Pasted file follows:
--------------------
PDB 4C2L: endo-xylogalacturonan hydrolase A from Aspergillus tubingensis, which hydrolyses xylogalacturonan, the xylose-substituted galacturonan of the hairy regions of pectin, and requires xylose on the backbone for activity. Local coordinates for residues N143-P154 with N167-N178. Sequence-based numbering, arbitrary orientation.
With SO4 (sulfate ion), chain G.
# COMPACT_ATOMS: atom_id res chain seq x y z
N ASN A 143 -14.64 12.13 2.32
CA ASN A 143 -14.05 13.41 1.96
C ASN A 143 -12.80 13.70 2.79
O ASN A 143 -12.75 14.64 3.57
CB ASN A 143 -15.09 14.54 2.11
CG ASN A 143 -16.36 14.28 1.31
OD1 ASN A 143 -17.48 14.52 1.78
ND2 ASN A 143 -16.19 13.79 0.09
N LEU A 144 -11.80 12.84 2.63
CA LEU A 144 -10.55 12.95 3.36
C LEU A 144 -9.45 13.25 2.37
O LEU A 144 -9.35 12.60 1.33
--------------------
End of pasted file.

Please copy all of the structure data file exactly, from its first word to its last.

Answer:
PDB 4C2L: endo-xylogalacturonan hydrolase A from Aspergillus tubingensis, which hydrolyses xylogalacturonan, the xylose-substituted galacturonan of the hairy regions of pectin, and requires xylose on the backbone for activity. Local coordinates for residues N143-P154 with N167-N178. Sequence-based numbering, arbitrary orientation.
With SO4 (sulfate ion), chain G.
# COMPACT_ATOMS: atom_id res chain seq x y z
N ASN A 143 -14.64 12.13 2.32
CA ASN A 143 -14.05 13.41 1.96
C ASN A 143 -12.80 13.70 2.79
O ASN A 143 -12.75 14.64 3.57
CB ASN A 143 -15.09 14.54 2.11
CG ASN A 143 -16.36 14.28 1.31
OD1 ASN A 143 -17.48 14.52 1.78
ND2 ASN A 143 -16.19 13.79 0.09
N LEU A 144 -11.80 12.84 2.63
CA LEU A 144 -10.55 12.95 3.36
C LEU A 144 -9.45 13.25 2.37
O LEU A 144 -9.35 12.60 1.33